- Smith & Wesson, Sturm Ruger buck decline in global markets
- President may soon take `first of several steps,' analyst says
Smith & Wesson Holding Corp. and Sturm Ruger & Co., the two largest U.S. gunmakers, rose the most in three weeks after President Barack Obama said he will use his executive authority to introduce restrictions that are designed to curb gun violence.
“When the government attempts to tighten gun regulation, near-term sales of firearms tend to go up,” said Rommel Dionisio, an analyst at Wunderlich Securities Inc. who covers Smith & Wesson. “Consumers are fearful of a certain class of firearms being restricted or legislated against.”
Demand for firearms climbed in December on speculation about further gun control following the November attacks in Paris and after two gunmen on Dec. 2 killed 14 people in San Bernardino, California. Background checks by the Federal Bureau of Investigation, the best indicator for gun sales, jumped about 40 percent in December from a year earlier, Dionisio said.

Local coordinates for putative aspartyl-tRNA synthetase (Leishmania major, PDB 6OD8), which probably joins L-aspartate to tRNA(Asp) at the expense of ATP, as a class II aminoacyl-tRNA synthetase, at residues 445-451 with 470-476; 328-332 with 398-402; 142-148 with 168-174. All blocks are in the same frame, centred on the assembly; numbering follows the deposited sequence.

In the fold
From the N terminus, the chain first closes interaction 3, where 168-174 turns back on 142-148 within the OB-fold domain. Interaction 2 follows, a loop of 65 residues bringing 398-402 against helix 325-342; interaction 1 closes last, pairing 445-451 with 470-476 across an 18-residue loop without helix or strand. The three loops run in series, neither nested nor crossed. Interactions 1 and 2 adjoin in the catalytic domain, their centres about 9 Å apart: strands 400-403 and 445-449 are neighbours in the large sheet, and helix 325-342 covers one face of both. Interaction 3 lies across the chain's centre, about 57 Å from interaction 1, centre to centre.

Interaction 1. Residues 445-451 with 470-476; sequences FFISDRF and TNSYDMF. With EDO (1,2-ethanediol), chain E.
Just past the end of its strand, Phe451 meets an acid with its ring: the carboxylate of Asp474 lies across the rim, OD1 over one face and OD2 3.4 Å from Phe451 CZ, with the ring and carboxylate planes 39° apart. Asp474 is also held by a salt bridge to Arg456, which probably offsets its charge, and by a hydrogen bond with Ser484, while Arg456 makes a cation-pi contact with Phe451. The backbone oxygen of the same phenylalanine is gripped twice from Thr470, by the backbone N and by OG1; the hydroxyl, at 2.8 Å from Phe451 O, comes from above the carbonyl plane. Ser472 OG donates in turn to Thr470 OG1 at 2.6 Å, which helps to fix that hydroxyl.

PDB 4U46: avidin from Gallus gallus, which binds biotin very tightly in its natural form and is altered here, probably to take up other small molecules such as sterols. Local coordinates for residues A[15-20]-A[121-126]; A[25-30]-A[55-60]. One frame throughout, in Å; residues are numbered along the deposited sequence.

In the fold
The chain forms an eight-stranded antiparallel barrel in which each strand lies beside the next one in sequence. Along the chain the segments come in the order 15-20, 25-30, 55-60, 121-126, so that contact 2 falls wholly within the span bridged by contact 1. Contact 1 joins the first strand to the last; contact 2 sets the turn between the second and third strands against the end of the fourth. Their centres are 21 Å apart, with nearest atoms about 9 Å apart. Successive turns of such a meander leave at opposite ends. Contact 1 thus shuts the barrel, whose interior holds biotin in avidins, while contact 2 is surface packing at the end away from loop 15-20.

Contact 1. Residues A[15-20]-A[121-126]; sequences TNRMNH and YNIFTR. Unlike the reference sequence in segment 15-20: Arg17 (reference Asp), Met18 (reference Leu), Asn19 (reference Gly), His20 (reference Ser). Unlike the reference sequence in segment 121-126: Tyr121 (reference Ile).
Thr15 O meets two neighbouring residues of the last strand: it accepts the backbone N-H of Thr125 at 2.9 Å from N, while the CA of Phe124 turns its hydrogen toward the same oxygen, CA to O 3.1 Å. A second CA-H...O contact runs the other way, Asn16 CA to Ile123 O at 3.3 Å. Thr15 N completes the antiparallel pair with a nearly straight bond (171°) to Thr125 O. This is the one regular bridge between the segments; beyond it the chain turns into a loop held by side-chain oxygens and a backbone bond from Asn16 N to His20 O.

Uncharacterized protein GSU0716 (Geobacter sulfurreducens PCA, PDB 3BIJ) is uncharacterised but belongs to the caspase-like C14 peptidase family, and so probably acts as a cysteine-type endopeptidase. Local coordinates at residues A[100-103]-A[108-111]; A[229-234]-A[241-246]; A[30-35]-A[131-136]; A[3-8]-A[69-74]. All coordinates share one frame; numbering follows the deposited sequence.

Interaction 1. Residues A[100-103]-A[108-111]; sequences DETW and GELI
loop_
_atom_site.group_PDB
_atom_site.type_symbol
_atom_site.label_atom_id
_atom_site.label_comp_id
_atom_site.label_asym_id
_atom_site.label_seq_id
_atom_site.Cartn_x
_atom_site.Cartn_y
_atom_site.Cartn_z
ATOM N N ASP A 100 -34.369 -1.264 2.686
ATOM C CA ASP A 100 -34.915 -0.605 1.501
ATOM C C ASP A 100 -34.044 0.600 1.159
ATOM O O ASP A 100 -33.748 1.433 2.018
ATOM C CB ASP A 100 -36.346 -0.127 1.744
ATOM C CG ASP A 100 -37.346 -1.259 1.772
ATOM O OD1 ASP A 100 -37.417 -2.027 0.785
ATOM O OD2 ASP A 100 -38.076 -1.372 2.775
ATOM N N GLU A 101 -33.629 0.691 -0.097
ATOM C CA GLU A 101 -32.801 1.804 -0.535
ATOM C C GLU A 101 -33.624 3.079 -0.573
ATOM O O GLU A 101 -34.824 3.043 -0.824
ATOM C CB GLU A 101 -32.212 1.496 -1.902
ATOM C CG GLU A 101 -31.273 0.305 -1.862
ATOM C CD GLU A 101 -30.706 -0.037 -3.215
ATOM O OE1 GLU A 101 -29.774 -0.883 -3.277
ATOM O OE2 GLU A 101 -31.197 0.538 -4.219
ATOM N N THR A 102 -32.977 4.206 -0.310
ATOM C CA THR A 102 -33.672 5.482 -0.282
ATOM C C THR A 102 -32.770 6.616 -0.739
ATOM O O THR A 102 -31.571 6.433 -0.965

Obama stirred concern over gun restrictions after saying Monday that he plans to unveil gun initiatives “over the next several days” that were recommended in a report from Attorney General Loretta Lynch and FBI director James Comey. The actions are designed to help prevent guns from being obtained by criminals and by those who are mentally unstable, Obama said.
“The good news is that these are not only recommendations that are well within my legal authority and the executive branch but they’re also ones that the overwhelming majority of American people, including gun owners, support and believe in,” Obama said at the start of a meeting with Lynch and Comey.
Smith & Wesson rose 5.9 percent to $23.28 at the close in New York and Sturm Ruger gained 3 percent to $61.39. Both were the biggest one-day increase since Dec. 10. The Standard & Poor’s 500 Index dropped 1.5 percent Monday as stocks sank worldwide.
How long the gunmakers’ sales surge will continue depends on Obama’s actions, Dionisio said. The president is scheduled to appear Thursday at a town-hall event at George Mason University in Fairfax, Virginia, to discuss how to address gun violence. One move could be to require background checks for sales at gun shows, Dionisio said.
“That in and of itself is not that significant of an action, but the investment community believes that could be the first of several steps the administration might take,” he said.